The cliché “defense wins championships” was played out on America’s largest domestic sports stage in Super Bowl LIII on Sunday at the Mercedes Benz Stadium as the New England Patriots defeated the Los Angeles Rams, 13-3. The heavily relied on defenses of both teams made for an underwhelming Super Bowl fan experience as television ratings hit a 10-year low of 44.9/68 share, according to the Sports Business Journal.
“This was for it all, the last two teams, we fell short,” stated back-to-back NFL defensive player of the year, Rams’ defensive tackle, Aaron Donald stated.
Coincidentally, the New England Patriots’ dynasty began with a 2002 Super Bowl victory over the St. Louis Rams exactly 17 years ago Sunday. That game was the first of six Super Bowl championships the New England Patriots’ coach/quarterback duo Tom Brady and Bill Belichick would go on to win.
This, Super Bowl LIII, was projected to end in favor of the new-era L.A. Rams, the team that was the last standing undefeated franchise in the NFL’s regular season. The team that started out on an eight-game winning streak led by the youngest coach in Super Bowl history, 33-year-old Sean McVay and anchored by Jared Goff, who would have been the second youngest quarterback to when a Super Bowl at 24-years-old.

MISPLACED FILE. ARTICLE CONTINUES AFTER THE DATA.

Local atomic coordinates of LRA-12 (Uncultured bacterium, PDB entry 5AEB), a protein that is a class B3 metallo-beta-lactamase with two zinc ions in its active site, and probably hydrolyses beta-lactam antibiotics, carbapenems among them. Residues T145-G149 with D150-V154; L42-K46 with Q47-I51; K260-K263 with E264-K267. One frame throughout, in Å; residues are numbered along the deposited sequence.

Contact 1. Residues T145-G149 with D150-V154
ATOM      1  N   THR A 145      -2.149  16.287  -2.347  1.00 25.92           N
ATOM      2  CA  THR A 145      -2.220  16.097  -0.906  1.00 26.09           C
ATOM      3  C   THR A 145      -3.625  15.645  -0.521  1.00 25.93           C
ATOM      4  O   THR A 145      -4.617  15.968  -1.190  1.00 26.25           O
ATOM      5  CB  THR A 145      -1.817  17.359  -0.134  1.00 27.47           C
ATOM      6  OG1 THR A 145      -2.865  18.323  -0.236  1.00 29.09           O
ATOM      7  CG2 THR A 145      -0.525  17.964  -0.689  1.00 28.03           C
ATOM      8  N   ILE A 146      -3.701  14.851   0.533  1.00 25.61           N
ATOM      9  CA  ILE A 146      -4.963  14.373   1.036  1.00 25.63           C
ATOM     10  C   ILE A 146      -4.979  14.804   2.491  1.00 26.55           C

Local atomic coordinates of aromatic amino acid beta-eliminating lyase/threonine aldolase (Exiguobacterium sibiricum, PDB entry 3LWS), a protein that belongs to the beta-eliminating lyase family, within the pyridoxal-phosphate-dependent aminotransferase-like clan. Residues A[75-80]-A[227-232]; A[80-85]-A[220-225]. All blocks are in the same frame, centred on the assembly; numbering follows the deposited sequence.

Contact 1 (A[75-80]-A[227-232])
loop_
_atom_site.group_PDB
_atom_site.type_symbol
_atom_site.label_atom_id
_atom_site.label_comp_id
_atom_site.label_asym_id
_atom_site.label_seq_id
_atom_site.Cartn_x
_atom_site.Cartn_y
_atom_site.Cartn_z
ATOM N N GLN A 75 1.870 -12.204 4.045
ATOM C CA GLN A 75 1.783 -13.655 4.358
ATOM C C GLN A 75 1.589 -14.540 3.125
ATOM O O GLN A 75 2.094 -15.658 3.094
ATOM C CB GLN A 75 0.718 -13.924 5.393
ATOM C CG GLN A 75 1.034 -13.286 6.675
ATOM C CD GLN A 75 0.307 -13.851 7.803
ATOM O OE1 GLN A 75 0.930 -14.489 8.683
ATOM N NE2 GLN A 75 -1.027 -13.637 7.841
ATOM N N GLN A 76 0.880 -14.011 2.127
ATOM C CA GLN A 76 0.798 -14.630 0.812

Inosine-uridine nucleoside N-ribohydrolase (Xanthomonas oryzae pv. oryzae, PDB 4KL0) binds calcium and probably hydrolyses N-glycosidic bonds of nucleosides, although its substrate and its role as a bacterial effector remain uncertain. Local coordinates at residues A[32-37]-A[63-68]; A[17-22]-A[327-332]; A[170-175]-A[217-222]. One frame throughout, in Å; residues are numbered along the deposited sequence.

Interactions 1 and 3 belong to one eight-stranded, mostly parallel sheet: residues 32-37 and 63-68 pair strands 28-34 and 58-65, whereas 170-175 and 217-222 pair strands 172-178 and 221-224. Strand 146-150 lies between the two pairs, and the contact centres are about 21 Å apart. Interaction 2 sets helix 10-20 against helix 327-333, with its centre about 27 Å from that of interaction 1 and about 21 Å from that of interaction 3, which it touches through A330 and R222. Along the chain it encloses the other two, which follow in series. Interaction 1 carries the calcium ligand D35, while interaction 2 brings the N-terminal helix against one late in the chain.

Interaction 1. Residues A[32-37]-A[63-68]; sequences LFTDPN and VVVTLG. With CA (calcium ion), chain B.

Instead, in the Patriots’ third consecutive Super Bowl appearance, the game came down to father time. On Sunday, the 41-year-old Brady became the oldest quarterback to ever win a Super Bowl along with 66-year-old Belichick, who is the oldest coach to win.
“I think the value of experience is something, this is a humbling game,” reflected McVay on Brady’s nine Super Bowl appearances.
While it was an accomplishment for McVay to be the youngest coach to appear in a Super Bowl in just his second year as the Rams’ head coach, the man who earned a reputation for his offensive genius and play-calling did not show up on Sunday.
Before a crowd of 70,081 people at the Mercedes-Benz stadium, the Rams won the toss and elected to defer to the second half. On the Patriots’ first drive, Rams’ inside linebacker, Cory Littleton picked off Tom Brady on his first pass attempt after the ball was tipped by former USC Trojan, Nickell Robey-Coleman.
Los Angeles failed to capitalize on the opportunity to score first, going three-and-out on the earned extra drive. Through the first half, the Rams were unable to convert even one third down and finished with just two first downs. Los Angeles’ offense totaled 57 total yards in the first half.